1497386989_thin-1556_button_click_website_url_www-1.pngOne quick tip is to hover over the link, and review the URL that gets displayed. Does it match the site you think you're on?  Are there any obvious mispellings contained? If so, To learn more about how to check a link without clicking on it, check out this article. 

You should also stay away from any quiz that:

  • Asks for a credit card number in order to obtain your results (or for ANY reason)
  • Promises something for free that would normally cost money
  • Promises something “sensational”, “explosive” or “shocking” at the end of the quiz – this is pure clickbait and should be avoided
  • Offers some type of reward for taking it

The Better Business Bureau has previously warned about the dangerous of Facebook IQ Tests in particular, and they also have some good information on what to look for and how to report a scam quiz if you come across one.

A Cautious Approach is the Best Approach

1494278159_Help_mark_query_question_support_talk.pngWhether it’s a quiz, an email with an attachment, an offer of a great deal, or a simple Friend Request, it pays to question everything in cyberspace these days.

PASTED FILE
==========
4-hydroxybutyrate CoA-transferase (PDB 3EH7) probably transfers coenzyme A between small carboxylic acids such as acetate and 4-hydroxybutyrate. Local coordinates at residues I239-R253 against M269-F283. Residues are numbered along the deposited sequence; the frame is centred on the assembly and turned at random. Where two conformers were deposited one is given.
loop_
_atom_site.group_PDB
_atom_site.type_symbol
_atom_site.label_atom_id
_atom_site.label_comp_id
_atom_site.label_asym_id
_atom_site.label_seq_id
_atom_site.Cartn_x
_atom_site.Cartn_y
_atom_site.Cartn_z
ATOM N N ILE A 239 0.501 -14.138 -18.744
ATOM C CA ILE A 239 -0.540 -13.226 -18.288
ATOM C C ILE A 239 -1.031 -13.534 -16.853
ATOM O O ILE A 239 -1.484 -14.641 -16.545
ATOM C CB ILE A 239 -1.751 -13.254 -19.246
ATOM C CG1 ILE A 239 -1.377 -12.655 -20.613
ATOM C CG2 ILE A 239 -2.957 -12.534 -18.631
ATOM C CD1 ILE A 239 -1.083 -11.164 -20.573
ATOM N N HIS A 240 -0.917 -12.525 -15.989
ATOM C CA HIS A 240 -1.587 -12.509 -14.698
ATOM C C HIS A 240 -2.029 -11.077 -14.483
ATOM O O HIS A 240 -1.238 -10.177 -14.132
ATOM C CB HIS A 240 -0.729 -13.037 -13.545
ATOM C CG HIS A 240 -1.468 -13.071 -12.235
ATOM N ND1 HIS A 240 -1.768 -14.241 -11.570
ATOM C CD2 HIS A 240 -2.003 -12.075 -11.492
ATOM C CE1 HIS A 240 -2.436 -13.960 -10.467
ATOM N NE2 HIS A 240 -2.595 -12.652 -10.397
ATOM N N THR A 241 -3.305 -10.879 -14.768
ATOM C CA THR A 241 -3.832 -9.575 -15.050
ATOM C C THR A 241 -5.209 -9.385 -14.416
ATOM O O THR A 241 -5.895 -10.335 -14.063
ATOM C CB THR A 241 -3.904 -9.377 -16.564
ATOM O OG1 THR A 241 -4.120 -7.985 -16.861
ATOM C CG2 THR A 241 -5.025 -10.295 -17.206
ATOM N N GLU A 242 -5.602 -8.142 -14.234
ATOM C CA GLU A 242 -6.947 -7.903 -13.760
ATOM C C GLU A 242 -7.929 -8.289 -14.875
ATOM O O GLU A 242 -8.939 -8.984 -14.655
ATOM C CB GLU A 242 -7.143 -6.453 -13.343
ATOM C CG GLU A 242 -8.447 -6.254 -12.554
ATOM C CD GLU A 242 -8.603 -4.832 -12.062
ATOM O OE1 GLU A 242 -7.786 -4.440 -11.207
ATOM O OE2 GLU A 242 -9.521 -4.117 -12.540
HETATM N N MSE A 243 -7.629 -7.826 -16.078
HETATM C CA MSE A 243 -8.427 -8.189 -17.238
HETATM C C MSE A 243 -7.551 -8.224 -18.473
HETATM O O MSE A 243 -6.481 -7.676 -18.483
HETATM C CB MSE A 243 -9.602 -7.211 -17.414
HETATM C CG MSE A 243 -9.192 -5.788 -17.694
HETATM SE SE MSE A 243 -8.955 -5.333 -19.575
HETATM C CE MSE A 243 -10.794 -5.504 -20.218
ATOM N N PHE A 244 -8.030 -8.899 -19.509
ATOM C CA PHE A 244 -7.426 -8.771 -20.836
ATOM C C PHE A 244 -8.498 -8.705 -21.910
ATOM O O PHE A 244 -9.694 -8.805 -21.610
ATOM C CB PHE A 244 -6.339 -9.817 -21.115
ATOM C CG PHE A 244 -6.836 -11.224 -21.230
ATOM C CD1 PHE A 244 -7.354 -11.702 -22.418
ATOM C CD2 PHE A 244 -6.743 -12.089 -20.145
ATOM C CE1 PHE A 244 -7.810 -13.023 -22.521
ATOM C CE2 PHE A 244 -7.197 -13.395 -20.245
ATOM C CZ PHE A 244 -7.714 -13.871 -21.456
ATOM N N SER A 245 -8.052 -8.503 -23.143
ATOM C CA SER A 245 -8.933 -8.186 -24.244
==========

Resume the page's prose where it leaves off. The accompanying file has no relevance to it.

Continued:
Social engineering tactics have increased in sophistication, and basically anyone with an email address is being targeted by one scam or another.

The cyber-threats facing every computer user and every business network are only going to get worse in 2018, making it critical that end-user education is a core part of every company’s ongoing risk management strategy.

To help, we've put together a cybersecurity resource center that includes downloads of resource guides, infographics and other articles that can support your efforts to raise the cyber-awareness of your team.  Use the button below to visit this information-based center and take advantage of a host of free, helpful resources.

Visit the Resource Center